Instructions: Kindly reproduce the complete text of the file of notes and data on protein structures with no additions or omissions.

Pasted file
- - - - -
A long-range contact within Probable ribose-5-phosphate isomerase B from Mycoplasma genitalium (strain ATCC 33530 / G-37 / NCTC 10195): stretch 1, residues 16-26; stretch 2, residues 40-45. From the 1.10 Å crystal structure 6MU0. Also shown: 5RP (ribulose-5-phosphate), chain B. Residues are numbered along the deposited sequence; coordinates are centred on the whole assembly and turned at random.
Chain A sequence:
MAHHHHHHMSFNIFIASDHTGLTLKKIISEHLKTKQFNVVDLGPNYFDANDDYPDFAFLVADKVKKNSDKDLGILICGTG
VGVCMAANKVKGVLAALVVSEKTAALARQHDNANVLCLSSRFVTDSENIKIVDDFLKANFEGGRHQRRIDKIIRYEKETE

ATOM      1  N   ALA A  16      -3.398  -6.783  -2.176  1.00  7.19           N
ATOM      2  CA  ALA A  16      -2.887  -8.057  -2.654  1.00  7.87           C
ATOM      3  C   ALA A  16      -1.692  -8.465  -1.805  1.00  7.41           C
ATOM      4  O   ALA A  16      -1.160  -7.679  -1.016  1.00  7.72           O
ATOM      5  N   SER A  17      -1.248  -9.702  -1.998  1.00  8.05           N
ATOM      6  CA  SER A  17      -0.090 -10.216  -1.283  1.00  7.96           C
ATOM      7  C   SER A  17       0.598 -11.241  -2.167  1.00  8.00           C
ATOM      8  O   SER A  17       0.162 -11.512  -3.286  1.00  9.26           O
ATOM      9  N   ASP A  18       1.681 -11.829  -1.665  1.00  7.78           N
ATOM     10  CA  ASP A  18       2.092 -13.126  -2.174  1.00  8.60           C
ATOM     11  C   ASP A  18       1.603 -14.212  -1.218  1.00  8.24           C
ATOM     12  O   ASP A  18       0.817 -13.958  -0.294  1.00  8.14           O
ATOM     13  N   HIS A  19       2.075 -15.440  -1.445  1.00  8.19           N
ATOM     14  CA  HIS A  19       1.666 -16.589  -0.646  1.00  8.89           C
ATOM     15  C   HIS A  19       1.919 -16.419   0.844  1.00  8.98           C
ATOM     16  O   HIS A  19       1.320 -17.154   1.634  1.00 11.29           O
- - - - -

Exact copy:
A long-range contact within Probable ribose-5-phosphate isomerase B from Mycoplasma genitalium (strain ATCC 33530 / G-37 / NCTC 10195): stretch 1, residues 16-26; stretch 2, residues 40-45. From the 1.10 Å crystal structure 6MU0. Also shown: 5RP (ribulose-5-phosphate), chain B. Residues are numbered along the deposited sequence; coordinates are centred on the whole assembly and turned at random.
Chain A sequence:
MAHHHHHHMSFNIFIASDHTGLTLKKIISEHLKTKQFNVVDLGPNYFDANDDYPDFAFLVADKVKKNSDKDLGILICGTG
VGVCMAANKVKGVLAALVVSEKTAALARQHDNANVLCLSSRFVTDSENIKIVDDFLKANFEGGRHQRRIDKIIRYEKETE

ATOM      1  N   ALA A  16      -3.398  -6.783  -2.176  1.00  7.19           N
ATOM      2  CA  ALA A  16      -2.887  -8.057  -2.654  1.00  7.87           C
ATOM      3  C   ALA A  16      -1.692  -8.465  -1.805  1.00  7.41           C
ATOM      4  O   ALA A  16      -1.160  -7.679  -1.016  1.00  7.72           O
ATOM      5  N   SER A  17      -1.248  -9.702  -1.998  1.00  8.05           N
ATOM      6  CA  SER A  17      -0.090 -10.216  -1.283  1.00  7.96           C
ATOM      7  C   SER A  17       0.598 -11.241  -2.167  1.00  8.00           C
ATOM      8  O   SER A  17       0.162 -11.512  -3.286  1.00  9.26           O
ATOM      9  N   ASP A  18       1.681 -11.829  -1.665  1.00  7.78           N
ATOM     10  CA  ASP A  18       2.092 -13.126  -2.174  1.00  8.60           C
ATOM     11  C   ASP A  18       1.603 -14.212  -1.218  1.00  8.24           C
ATOM     12  O   ASP A  18       0.817 -13.958  -0.294  1.00  8.14           O
ATOM     13  N   HIS A  19       2.075 -15.440  -1.445  1.00  8.19           N
ATOM     14  CA  HIS A  19       1.666 -16.589  -0.646  1.00  8.89           C
ATOM     15  C   HIS A  19       1.919 -16.419   0.844  1.00  8.98           C
ATOM     16  O   HIS A  19       1.320 -17.154   1.634  1.00 11.29           O